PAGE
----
It should ignore doubling down on bad strategy like “become more supreme militarily,” As if all that military supremacy is helping now. Every national defense dollar has a diminishing return on investment, its quite possible that at this point each new dollar has a negative return, but that is another longer discussion.

    Similarly it should avoid the diminishing return on propaganda (I know that’s hard to do, as propagandists have mortgages). If all we are going to do is rename the development system that has (mis-) governed the world for the better part of 70 years the BSI to show a contrast with the Chinese BRI, we should just have Biden go to the UN and drop trou, this is embarrassing. We shouldn’t assume the BRI is motivated by the same extractive motivations that underlie our development system; we shouldn’t assume the Chinese are trying to emulate our failure. Rather let’s identify how their development model is different and emulate their success.

    We should also recognize that our competitors have agency, they aren’t waiting for our responses. I would dare say if Chinese actions demonstrate anything, is their lack of concern for what we think. The most terrifying thing for our nomenklatura is not that the Chinese are hell-bent on defeating the US; but that the Chinese are more than happy to ignore us. We are like some playground bully that is angry, not because our victim can fight back; rather because he got to puberty before us, and is now interested in girls. We have been left on the monkey bars of history.

    Reply
    1. pjay

      There are a lot of great lines in this long piece. This one might be my favorite:

      “As idealists possessed by a deep faith in the inherent goodness of human nature, Nixon and Kissinger assumed that the universal desire for freedom, coupled with integration into the global economy, would inevitably induce China to transform itself into a country more or less identical to our own.”

      Lines like that – and the date of the article – do provide a few very subtle hints at its underlying message. But I still think it could be republished as is in Foreign Affairs, with the author getting some looks for a mid-level position in the Biden administration.

      Reply
      1. Susan the other

        Yesterday’s link to Jamie Galbraith. He described “China’s economic ethos (which) prizes not profit maximization but social stability and steady production growth and cost reductions through learning new technologies.” But then again, I don’t count Richard Nixon among the subsequent enthusiasts for neoliberalism.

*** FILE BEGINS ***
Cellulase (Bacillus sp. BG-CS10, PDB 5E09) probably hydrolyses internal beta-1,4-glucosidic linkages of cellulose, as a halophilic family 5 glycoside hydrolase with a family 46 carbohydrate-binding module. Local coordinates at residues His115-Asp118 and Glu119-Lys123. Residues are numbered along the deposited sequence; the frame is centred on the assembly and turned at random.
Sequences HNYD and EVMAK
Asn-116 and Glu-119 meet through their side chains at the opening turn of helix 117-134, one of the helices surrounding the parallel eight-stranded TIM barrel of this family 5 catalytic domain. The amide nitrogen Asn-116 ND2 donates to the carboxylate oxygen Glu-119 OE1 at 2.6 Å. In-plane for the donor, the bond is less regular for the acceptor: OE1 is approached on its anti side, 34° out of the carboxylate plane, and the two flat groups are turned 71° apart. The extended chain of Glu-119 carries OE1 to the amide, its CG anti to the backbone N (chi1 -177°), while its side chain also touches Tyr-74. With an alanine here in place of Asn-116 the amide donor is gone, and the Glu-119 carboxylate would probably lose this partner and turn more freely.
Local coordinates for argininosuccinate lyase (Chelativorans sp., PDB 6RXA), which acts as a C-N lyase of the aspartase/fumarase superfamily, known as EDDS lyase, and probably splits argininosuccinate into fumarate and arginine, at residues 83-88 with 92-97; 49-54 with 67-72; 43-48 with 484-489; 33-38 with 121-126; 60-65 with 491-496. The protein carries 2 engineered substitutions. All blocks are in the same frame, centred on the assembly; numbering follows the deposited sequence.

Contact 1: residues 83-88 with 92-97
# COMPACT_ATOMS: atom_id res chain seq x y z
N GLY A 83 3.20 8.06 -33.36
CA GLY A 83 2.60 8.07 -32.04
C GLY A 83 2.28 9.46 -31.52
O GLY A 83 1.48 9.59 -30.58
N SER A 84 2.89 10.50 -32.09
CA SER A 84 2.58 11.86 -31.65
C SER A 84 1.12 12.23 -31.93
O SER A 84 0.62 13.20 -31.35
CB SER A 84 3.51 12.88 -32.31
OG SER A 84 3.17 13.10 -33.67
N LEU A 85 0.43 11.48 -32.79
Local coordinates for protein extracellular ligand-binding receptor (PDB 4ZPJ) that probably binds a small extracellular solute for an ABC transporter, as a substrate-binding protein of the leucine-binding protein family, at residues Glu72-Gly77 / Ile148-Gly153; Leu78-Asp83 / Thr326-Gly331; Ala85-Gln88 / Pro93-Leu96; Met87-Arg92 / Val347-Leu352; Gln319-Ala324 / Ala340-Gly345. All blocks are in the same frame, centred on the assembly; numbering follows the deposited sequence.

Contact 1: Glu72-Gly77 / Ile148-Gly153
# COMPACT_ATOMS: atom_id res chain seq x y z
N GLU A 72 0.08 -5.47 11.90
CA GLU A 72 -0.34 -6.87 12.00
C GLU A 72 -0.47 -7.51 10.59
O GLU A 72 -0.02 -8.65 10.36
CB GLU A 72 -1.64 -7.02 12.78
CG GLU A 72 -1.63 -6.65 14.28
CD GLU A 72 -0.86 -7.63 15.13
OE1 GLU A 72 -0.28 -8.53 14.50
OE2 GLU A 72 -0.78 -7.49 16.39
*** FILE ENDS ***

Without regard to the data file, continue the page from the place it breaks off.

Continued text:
Reply
      2. Mikel

        OMG! That’s the bit of world class delusion that almost made me throw my phone when I read it too.
        “Countries that have McDonald’s don’t go to war…”
        None of this ideological handwringing has anything to do with anything but corporate profit reigning supreme. Can’t have people not kow-towing to corporate supremacy.

        Reply
    2. Worf's Prune Juice

      About halfway through this article I was wondering why it was posted here – just seemed like the typical America=good and China=bad BS. But once he started talking about Alpha Centauri and the North China Sea its parodic nature became clear. Not exactly sure what the point was nevertheless. I did like this line though:

      “With its continental economy and cutting-edge technological prowess, Beijing threatens to seep into the nooks and crannies of the liberal international order like butter on an English muffin — clogging the arteries of freedom with the cholesterol of communism and corruption.”

      Far too many people would take that seriously. I almost ruined by computer monitor with a spit take but thankfully was just able to avoid it.

      Reply
      1. lyman alpha blob

        This had me busting a gut –

        One country above all others, however, represents the skeleton key that will unlock the fate of the future: India. As an Asian giant in its own right and a fellow democracy, New Delhi has a unique capacity to work with the United States to preserve a favorable balance of power from the western Pacific to the Swahili Coast of Africa. In many respects, the emerging struggle about the shape of world order is likely to come down to a choice between the aforementioned Sino-Asian Millennium (SAM) led by Beijing, on the one side, versus an Indo-American Millennium (IAM) piloted by the world’s two largest democracies, on the other. In this contest of SAM-IAM, Washington must make clear not only what it is for, but also what it is against: dictatorship, coercion, poverty, corruption, green eggs, and ham.